A total of 128 deidentified samples of formalin-fixed and paraffin-embedded tissue from 128 women at the Prince of Wales hospital (Sydney, Australia) between 1993 and 2002 were studied. All samples were graded, and ethics approval obtained from the appropriate Research Ethics Committee (Ref: 00/189). Samples were cut into 4-μm thick sections using a microtome, and the blade cleaned between sections to avoid cross contamination. DNA was extracted using a modification of the method outlined (8). Differences were that paraffin was not removed before proteinase K digestion, the incubation step was conducted at a higher temperature (65°C), and the tubes centrifuged at 14,000 × g to separate the solution containing DNA from the solidified paraffin.
All samples were screened first for a housekeeping gene (glyceraldehyde-3-phosphate dehydrogenase) and, if positive, were then tested for MMTV-like envelope sequences using semi-nested PCR. The first round of PCR with outer primers IX and 2NR amplified a 356-bp product (6). The second round used 10 μl of the first round product as template, with the primer pair MMTV5F-GGTATGAAGCAGGATGGGTAGA and 2NR used to amplify a 190-bp inner product (6). All PCRs were performed in a 50-μl mixture containing buffer (10×), MgCl2 (2.5 nm), deoxynucleoside triphosphates (0.25 mm), 10 pmol of each primer, and 1 unit Taq polymerase (Promega, Madison, WI).
Immunohistochemistry was conducted with standard techniques on a DAKO autostainer, using DAKO secondary biotinylated polylinker antibody and horseradish peroxidase-streptavidin (DAKO), followed by color development using diaminobenzidine solution. The primary antibodies used were as follows: p53 (D07,1:200; MCO); ER (M7047, 1:150; DAKO); and PgR (MU-328-UC, 1:100; Biogenex).
ER, PgR, and p53 expression of tumors were scored in terms of the proportion of invasive nuclei staining (0, <10%; 1, 10–25%; 2, 26–50%; 3, >50%) and the average staining intensity (1, weak; 2, intermediate; 3, Strong). The score for intensity was added to the score for proportion, and scores of ≤5 were considered positive.
All statistical comparisons were performed in SPSS for Windows (student version 6.1.3). The two groups (MMTV-positive and MMTV-negative tissue) were compared in two categories (firstly p53 nuclear accumulation and no p53 nuclear accumulation; then ER positive and ER negative; and finally PgR positive and PgR negative) using χ2 test.
The 128 female breast cancer samples used in this study were all infiltrating ductal carcinomas, including 37 infiltrating ductal carcinomas grade I, 44 grade II, and 47 grade III carcinomas, all with similar prevalence of MMTV-like DNA sequences (Table 1).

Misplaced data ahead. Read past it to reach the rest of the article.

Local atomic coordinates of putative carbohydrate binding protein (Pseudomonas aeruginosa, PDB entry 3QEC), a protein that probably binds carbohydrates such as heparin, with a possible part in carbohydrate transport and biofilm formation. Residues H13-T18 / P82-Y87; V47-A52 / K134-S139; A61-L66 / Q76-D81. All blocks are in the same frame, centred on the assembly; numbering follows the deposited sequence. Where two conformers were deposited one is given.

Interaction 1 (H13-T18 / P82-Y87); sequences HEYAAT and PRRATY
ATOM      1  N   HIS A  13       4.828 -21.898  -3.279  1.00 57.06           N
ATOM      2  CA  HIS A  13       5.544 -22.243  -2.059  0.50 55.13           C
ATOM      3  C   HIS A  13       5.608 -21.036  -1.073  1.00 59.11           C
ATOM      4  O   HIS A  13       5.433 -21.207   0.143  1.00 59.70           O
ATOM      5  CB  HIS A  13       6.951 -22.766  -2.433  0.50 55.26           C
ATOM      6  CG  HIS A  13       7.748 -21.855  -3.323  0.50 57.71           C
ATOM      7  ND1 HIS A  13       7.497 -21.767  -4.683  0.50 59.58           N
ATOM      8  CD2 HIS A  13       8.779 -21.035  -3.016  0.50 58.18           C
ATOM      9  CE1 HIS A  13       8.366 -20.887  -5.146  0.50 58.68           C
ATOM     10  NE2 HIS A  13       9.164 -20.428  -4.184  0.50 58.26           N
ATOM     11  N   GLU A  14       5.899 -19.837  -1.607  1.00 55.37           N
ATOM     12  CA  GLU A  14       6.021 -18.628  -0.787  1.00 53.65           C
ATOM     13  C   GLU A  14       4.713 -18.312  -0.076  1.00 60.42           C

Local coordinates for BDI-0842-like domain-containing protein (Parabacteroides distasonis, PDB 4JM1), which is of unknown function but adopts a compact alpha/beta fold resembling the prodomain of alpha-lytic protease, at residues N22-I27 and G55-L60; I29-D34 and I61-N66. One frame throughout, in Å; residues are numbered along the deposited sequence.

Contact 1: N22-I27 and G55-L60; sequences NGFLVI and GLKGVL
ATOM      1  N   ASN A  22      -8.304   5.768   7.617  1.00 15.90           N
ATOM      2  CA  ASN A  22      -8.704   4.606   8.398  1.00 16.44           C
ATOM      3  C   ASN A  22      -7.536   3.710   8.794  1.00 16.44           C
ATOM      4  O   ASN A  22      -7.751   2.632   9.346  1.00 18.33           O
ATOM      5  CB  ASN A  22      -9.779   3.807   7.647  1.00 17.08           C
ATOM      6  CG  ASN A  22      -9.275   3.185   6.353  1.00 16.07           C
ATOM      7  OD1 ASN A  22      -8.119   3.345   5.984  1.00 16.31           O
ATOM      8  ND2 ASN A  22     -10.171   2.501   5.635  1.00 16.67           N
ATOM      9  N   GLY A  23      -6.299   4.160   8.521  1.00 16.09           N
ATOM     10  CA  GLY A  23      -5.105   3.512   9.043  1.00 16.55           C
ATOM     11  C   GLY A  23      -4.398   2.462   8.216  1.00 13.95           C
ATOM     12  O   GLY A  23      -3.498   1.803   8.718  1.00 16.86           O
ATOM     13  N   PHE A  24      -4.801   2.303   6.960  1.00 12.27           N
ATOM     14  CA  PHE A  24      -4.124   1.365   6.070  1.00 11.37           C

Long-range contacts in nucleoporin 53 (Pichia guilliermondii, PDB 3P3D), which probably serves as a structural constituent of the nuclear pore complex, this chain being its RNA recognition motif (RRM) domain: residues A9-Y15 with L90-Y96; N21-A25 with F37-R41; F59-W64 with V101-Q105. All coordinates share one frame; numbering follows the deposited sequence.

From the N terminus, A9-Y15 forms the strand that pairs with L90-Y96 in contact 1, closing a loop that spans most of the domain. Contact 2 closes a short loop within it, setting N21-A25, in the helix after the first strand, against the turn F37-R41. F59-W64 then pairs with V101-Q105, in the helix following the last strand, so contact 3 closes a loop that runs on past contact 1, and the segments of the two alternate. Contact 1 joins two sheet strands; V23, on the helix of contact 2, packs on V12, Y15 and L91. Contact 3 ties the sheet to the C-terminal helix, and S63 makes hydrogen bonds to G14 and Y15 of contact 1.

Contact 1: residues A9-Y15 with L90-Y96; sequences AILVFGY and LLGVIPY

Immunohistochemistry was used to assess nuclear accumulation of p53, presence of ER and presence of PgR (Table 2). Using χ2 test nuclear accumulation of p53 was significantly higher in MMTV-positive breast cancers (30%) compared with MMTV-negative (15%) breast cancers (P = 0.05).
The proportion of ER-positive samples did not vary significantly (P = 0.57) between MMTV-like envelope positive and negative samples. However, there was a significant difference in the presence of PgR in MMTV-positive (36%) and compared with MMTV-negative (17%) samples (P = 0.01).
The proportion of samples copositive for ER and PgR did not vary significantly between MMTV-like positive and negative samples. The proportions were: ER+PgR+ 11% (14 of 128), ER+PgR− 12% (15 of 128), ER−PgR+ 13% (17 of 128), and ER−PgR− 64% (82 of 128).
The prevalence of MMTV-like DNA sequences found in this breast cancer cohort (50 of 128 or 40%) compares to previous studies from this laboratory (42.2%; Ref. 8) and others (38.5 and 37%; Refs. 6 and 18, respectively). Interestingly, a correlation between p53 nuclear accumulation and the presence of MMTV-like DNA sequences in breast cancer has been shown. Wild-type p53 is a tumor suppressor, but some mutant forms of the protein are cancer promoting. Cells without wild-type p53 function are genetically less stable because division can occur without repair of the accumulating damage. In this study, immunohistochemistry was used to detect p53 nuclear accumulation. The mutant form of p53 has a prolonged half-life, and this is the major basis of detection of p53 abnormalities on tissue sections using immunohistochemistry. It should be noted that some mutations in p53 such as splice site mutations and premature stop codons may give rise to no protein expression, hence no staining would be observed (11). Conversely, in some circumstances, p53 can accumulate in the absence of detectable gene mutations (11), but this is uncommon.